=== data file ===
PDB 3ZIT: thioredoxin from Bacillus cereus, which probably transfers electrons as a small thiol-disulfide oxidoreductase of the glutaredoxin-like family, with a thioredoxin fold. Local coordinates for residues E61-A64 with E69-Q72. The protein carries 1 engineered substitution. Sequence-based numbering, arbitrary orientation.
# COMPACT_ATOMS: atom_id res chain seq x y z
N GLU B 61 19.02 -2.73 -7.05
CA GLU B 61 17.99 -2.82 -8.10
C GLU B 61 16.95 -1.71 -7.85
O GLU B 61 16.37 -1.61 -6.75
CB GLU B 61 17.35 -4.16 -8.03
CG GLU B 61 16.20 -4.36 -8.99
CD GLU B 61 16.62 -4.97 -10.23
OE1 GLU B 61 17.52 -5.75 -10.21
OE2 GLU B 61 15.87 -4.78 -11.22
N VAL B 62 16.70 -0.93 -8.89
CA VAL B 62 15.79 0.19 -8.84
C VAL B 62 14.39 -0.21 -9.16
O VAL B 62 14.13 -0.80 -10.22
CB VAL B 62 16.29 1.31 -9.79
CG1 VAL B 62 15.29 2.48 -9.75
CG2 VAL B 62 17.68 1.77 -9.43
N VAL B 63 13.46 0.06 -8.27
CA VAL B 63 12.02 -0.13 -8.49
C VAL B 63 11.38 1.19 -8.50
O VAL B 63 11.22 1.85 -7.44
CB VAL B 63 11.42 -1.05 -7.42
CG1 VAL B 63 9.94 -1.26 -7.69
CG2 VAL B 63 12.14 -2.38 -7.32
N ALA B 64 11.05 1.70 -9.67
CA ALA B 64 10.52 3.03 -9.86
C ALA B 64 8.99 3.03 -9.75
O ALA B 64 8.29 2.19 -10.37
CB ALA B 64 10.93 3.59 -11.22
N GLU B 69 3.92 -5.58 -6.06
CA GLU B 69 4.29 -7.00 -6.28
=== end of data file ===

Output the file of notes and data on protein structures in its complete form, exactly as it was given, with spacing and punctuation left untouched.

PDB 3ZIT: thioredoxin from Bacillus cereus, which probably transfers electrons as a small thiol-disulfide oxidoreductase of the glutaredoxin-like family, with a thioredoxin fold. Local coordinates for residues E61-A64 with E69-Q72. The protein carries 1 engineered substitution. Sequence-based numbering, arbitrary orientation.
# COMPACT_ATOMS: atom_id res chain seq x y z
N GLU B 61 19.02 -2.73 -7.05
CA GLU B 61 17.99 -2.82 -8.10
C GLU B 61 16.95 -1.71 -7.85
O GLU B 61 16.37 -1.61 -6.75
CB GLU B 61 17.35 -4.16 -8.03
CG GLU B 61 16.20 -4.36 -8.99
CD GLU B 61 16.62 -4.97 -10.23
OE1 GLU B 61 17.52 -5.75 -10.21
OE2 GLU B 61 15.87 -4.78 -11.22
N VAL B 62 16.70 -0.93 -8.89
CA VAL B 62 15.79 0.19 -8.84
C VAL B 62 14.39 -0.21 -9.16
O VAL B 62 14.13 -0.80 -10.22
CB VAL B 62 16.29 1.31 -9.79
CG1 VAL B 62 15.29 2.48 -9.75
CG2 VAL B 62 17.68 1.77 -9.43
N VAL B 63 13.46 0.06 -8.27
CA VAL B 63 12.02 -0.13 -8.49
C VAL B 63 11.38 1.19 -8.50
O VAL B 63 11.22 1.85 -7.44
CB VAL B 63 11.42 -1.05 -7.42
CG1 VAL B 63 9.94 -1.26 -7.69
CG2 VAL B 63 12.14 -2.38 -7.32
N ALA B 64 11.05 1.70 -9.67
CA ALA B 64 10.52 3.03 -9.86
C ALA B 64 8.99 3.03 -9.75
O ALA B 64 8.29 2.19 -10.37
CB ALA B 64 10.93 3.59 -11.22
N GLU B 69 3.92 -5.58 -6.06
CA GLU B 69 4.29 -7.00 -6.28